Trust Me, I'm Lying by Ryan Holliday

Influence: The Psychology of Persuasion

I read both a couple years ago and was fascinated (and annoyed) by how many of the little tricks and tactics I recognized in sales, in the news, and really in every day life. Reading them didn't make me immune to any of it but now I'm aware and try to think more critically about what I see and hear.

another Cialdini fan!

You're going to love "How to lie with statistics"

Anthem by Ayn Rand. It’s really short and a tad trite but really made me rethink things. Still the only book I have read in a single sitting.

The Art of UNIX Programming. 10 years ago me really could have used it, feel like I wasted way too much time figuring out things this would have explained. Honestly I don’t know if I had been ready to hear it though.

Getting Things Done: The Art of Stress Free Productivity by David Allen. Whether as a recent graduate toiling with life decisions or as a recent graduate student juggling life, work, and school, I read this book about 2 to 5 years too late.

"Letters from a Stoic" by Seneca

"The Selfish Gene" by Richard Dawkins

"Deep Work" by Cal Newport

"Collapse: How Societies Choose to Fail or Succeed" by Jared Diamond

+1 for The Selfish Gene, one of the best books I've read. If you have any interest in the process of evolution/natural selection, I highly recommend it. It's not as "political" or explicitly atheistic as some of Dawkins' more recent work either, so people who have a negative opinion of that sort of thing shouldn't be turned off by his name being on it.

It really is sad how many people would use a man's political leanings in the 2010s to dismiss the scientific book that made him famous in the 1970s.

Godel, Escher, Bach. I hated math for most of high-school, but I read this book between semesters and it changed my career choice.

The Righteous Mind: Why Good People are Divided by Politics and Religion by Jonathan Haidt

It changed the way I think and most of my existing ideas.

I'll second this one. Very easy to read and flows really well in my opinion. He builds up ideas very naturally with just the right balance of academic and colloquial.

This book didn’t exist until that long ago, so it doesn’t seem like a fair choice for “I wish I had read this when I was younger”.

In my opinion the goal of a thread like this isn't to share missed opportunities but to highlight potential opportunities for readers today.

I was wondering about that, but even if I'd read it in 2012 I would have benefited more than when I finally found it. And seeing as this is hypothetical, why not "books I wish I had read if they had existed earlier"..

I read many books on philosophy, sociology, and tons of literature when I was young. I wish I would have read Algebra 1-3, Analysis 1-2, Mathematical Statistics etc.

I daresay the former stood you in better stead. There's enough time for learning statistics when you really need it.

btw, Algebra Chapter 0 is excellent

are these the titles? who is the author?

there is something to be said for finding the right book at the right time.

^ this. I read Paul Graham's, What You'll Wish You'd Known when I was in high school and it was like "okay great I get it" and only now after reading it again recently has it become "wow, now I feel it."

And for me it seems to boil down to feeling the message rather than knowing it. Someone can tell you to work out and stay in shape, but sometimes it takes hitting a personal low to make a permanent change.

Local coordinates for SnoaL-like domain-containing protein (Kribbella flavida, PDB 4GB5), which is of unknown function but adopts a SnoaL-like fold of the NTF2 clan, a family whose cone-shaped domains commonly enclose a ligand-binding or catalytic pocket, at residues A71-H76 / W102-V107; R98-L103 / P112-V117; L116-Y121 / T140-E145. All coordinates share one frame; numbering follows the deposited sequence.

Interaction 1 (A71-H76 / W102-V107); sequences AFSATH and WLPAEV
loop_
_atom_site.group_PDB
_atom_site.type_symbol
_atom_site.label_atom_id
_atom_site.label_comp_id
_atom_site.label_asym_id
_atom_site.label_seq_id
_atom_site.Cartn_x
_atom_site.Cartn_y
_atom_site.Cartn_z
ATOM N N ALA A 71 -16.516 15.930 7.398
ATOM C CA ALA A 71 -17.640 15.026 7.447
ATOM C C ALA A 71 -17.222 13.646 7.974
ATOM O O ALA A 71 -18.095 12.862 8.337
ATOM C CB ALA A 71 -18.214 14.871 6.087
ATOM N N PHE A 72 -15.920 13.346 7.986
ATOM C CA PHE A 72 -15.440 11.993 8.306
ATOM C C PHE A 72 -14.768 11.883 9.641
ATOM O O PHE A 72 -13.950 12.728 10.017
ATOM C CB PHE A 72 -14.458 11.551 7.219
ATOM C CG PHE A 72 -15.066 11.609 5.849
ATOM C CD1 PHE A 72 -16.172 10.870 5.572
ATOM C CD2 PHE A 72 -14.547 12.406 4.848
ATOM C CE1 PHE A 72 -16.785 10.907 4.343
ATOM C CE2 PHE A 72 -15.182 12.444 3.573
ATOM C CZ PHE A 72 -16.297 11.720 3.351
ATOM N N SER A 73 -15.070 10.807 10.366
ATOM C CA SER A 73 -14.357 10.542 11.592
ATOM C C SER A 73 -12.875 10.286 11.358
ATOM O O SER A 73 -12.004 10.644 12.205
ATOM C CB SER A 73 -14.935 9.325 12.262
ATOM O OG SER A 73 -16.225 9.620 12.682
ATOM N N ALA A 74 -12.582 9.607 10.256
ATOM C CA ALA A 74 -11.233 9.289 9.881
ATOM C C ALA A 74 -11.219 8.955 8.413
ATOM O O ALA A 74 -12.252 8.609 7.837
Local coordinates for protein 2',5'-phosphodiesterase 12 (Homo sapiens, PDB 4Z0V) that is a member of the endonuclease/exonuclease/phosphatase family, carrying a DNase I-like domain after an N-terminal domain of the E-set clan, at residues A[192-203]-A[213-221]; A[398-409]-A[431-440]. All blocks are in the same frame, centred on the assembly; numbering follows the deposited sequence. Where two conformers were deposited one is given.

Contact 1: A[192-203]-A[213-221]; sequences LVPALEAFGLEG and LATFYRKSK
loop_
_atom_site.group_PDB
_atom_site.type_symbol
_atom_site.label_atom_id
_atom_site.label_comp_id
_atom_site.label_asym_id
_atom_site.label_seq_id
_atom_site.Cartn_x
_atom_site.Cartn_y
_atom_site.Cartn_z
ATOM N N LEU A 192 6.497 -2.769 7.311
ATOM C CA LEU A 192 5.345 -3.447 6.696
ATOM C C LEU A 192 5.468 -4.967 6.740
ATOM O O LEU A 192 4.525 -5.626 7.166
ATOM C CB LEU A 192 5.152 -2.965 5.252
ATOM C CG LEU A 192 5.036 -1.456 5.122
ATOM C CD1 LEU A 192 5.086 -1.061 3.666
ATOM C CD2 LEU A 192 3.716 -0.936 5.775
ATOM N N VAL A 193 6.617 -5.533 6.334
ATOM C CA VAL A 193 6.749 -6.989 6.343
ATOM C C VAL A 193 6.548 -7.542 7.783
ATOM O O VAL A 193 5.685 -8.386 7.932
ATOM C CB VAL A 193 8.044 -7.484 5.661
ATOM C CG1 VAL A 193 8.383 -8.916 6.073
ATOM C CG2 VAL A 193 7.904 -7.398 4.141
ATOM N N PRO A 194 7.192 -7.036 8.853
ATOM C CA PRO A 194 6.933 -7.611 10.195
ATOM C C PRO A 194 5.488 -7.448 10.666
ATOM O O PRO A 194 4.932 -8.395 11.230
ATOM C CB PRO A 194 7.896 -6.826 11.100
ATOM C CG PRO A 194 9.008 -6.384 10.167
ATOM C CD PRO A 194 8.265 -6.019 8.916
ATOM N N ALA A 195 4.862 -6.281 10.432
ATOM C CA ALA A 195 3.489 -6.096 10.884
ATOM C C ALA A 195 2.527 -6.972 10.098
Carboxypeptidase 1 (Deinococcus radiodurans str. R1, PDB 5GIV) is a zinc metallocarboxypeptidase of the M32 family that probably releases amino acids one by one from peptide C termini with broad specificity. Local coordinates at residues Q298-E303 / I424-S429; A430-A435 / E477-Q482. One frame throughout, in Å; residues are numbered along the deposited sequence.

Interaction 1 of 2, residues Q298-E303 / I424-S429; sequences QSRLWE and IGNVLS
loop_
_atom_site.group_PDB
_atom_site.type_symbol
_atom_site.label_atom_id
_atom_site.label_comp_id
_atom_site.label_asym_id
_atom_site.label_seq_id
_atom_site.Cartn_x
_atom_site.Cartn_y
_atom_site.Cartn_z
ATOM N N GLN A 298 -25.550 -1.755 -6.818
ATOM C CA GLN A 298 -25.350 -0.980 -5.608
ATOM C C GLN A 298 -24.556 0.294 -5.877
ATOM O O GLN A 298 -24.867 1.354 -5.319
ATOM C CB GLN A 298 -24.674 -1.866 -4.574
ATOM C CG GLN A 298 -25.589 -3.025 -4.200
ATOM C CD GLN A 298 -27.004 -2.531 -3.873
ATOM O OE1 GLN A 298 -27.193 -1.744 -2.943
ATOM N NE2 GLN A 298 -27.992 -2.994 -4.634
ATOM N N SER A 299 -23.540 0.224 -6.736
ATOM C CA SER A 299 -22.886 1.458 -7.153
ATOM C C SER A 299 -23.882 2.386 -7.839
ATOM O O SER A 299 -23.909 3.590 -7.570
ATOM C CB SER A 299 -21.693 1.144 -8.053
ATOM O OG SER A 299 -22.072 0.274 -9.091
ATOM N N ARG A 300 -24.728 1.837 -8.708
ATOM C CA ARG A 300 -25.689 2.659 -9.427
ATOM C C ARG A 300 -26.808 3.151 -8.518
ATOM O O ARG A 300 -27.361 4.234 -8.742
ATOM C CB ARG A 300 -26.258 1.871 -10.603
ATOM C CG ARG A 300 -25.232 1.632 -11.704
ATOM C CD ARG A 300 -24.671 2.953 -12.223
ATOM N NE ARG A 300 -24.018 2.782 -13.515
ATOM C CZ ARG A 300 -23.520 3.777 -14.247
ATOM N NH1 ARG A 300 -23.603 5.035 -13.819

Meditations. Its passages have become a sort of canon for my life.

'Impro' by Keith Jonstone.

It appears, superficially, to be a handbook about the art of improvisation in theatre. But it's actually a book packed with wisdom about the ontology of creativity, the facilitation of learning, and how most human interaction is an interplay of "statua transactions".

The chapter on status is alone worth reading, and something I wish I were aware of as a younger man.

Thinking, Fast and Slow - Daniel Kahneman

The Richest Man in Babylon - George Samuel Clason

Zen and the Art of Motorcycle Maintenance - Robert M. Pirsig

How to Win Friends and Influence People - Dale Carnegie

This is such a beautiful thread!

The Psychopath Code [1], by Peter Hintjens. You can download a free legal copy.

Psychopaths and sociopaths are out there: they're about five to ten percent of the population. Once you've had your life intertwined with one, you'll never see the world the same. Know how to identify them and deal with them.

I learned about Peter Hintjens and his book when his death was reported here on Hacker News.

[1] http://hintjens.com/blog:_psychopaths

Slaughterhouse-Five, Galapagos, Sirens of Titan

Basically, any Kurt Vonnegut book that isn't Cat's Cradle (good but overrated).

Bias note: I'm still young, but these shaped me easily.

The Divided Self + The Politics of Experience and the Bird of Paradise + The Politics of the Family - all by RD Laing

Civilization and its Discontents - Freud

Capitalist Realism - Mark Fisher

Gateless Gate - Mu-men? Very old Chinese mystical text that somehow resonated w me considerably..

Neuromancer - William Gibson

Snowcrash - Neal Stephenson

Inherent Vice (currently reading and enjoying a lot! - loved the movie so much I got the book but I think I enjoy the book way more even) - Thomas Pynchon

I have 4:

-Benjamin Franklin's Autobiography - you can download it for free

- Outliers: The Story of Success by Malcolm Gladwell - A bit simplistic but it opens your eye to the fact that talent is a small part of being successful in whatever you want to achieve.

- How to Win Friends and Influence People by Dale Carnegie - You need people to succeed. Making enemies or just treating people indifferently is a bad move.

- 7 habits of highly effective people by Stephen R. Covey. People put it down because the advice seems to be common sense but it's only common sense if you know it but not everyone knows it.